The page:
• Road widening works will be on the plantation side only where native vegetation exists on one side of the road.
  • Detailed mapping and aborist assessment of native vegetation along road corridors to assess actual impacts, rather than assuming a 15 m wide impact zone outside the actual ground disturbance footprint.
  • Careful selection of routes for new access roads and reticulation to avoid native vegetation where possible.
  • Co-locating underground cabling with road works wherever possible.

The proposed area of vegetation to be impacted is 14ha hectares (12.34 hectares for the Wind Energy Facility and up to 1.66 Ha for the Terminal Station), which includes up to 54 large trees (49 for the WEF and up to 5 for the Terminal Station site).

It is anticipated that over half of the impacted native vegetation will not need to be physically removed and will be able to be retained even though they will be required to be offset. All trees that do not need to be physically removed will be left in place unless they become a safety risk.

The full 14 ha of vegetation and 54 large trees will be offset by the permanent protection of a patch of similar or better-quality vegetation and same number of large trees in close proximity to the project site. OSMI Australia has identified a number of contiguous patches of vegetation bordering the project site that will meet most of the offset requirements and is in negotiation with the landowner to provide permanent protection of a suitable site.

The project design avoids all known Strzelecki Gum that occur in the area.

Close up of Strzeleck Gum

Impacts on Birds and Bats

The potential for the wind farm to impact on birds and bats needs to be carefully considered in the project siting and design.

The Delburn Wind Farm site has been extensively surveyed to identify the species on site, assessing the likelihood of other species occurring on site, and considered the potential impacts to each of those species from the project.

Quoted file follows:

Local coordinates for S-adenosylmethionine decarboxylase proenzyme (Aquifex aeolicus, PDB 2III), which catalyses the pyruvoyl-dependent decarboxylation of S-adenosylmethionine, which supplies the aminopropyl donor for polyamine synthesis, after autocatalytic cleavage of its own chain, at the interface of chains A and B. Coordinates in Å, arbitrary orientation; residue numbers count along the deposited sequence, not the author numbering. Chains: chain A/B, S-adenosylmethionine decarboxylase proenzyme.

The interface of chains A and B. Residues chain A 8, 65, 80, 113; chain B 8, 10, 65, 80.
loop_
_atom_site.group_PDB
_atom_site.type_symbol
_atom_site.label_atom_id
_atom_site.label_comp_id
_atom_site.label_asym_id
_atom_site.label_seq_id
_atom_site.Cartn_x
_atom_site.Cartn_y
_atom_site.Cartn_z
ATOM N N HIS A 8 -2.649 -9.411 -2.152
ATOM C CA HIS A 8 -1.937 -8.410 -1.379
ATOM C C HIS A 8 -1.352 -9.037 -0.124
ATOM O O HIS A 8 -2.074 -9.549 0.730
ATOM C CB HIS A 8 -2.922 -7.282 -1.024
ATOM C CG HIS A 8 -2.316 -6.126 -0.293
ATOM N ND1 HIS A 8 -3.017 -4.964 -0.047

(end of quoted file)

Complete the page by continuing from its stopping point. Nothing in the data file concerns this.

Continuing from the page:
Species observed on site in the proposed rotor swept area (the area the blades pass through) are Wedge Tailed Eagles and Yellow Tailed Cockatoos. Several additional species which were considered to have the potential to occur in the area were not observed on site.

The impact of wind turbines on bird and bat mortality has been the subject of much scientific research over recent years which has identified which species are most susceptible to collision with blades, how blade speed impacts collision rates and what times of the day or night the different species are most vulnerable.

Approved wind farms are required to prepare a Bird and Avifauna (bat) Management (BAM) Plan. The BAM Plan combines site-specific information with the research to create a list of potential impacts and mitigation measures. It is a risk management plan, designed to identify and minimise risks to birds and bat from wind turbines. Like any risk management plan, BAM Plans usually contain a number of simple curtailment measures which can be implemented if and when the risks and impacts are deemed too high.

Yellow tailed black cockatoo taking flight

Additional Species of Interest

The Greater Glider (national significance) and the Powerful Owl (state significance) are known to occur in the wider region but were not observed anywhere in the project area.

Wedge-tailed Eagles, Yellow-tail Black Cockatoo and Strzelecki Koalas do not have an official conservation status in Victoria; however, it is recognised that these species are of particular interest to the local communities and are listed elsewhere in Australia. The potential impacts to these species have been considered and these species will continue to be monitored as the project progresses.

For example, while not technically a ‘significant’ species, the local koala population has been identified as belonging to the Strzelecki Koala population, which are genetically unique. The project is not likely to have a significant impact on the on-going viability of the koala population in the region, due to the relatively low impact on koala habitat. There is the potential for the project to impact on koalas during the construction phase of the project; however, these can be mitigated by the implementation of a ‘Koala Management Protocol’. Further information about the potential impacts and mitigation measures can be found in the Flora and Fauna Management Plan.

Further information about the ecological impacts of the Delburn Wind Farm and the mitigation measures to be put in place to reduce the potential impacts can be found in the projects detailed technical reports.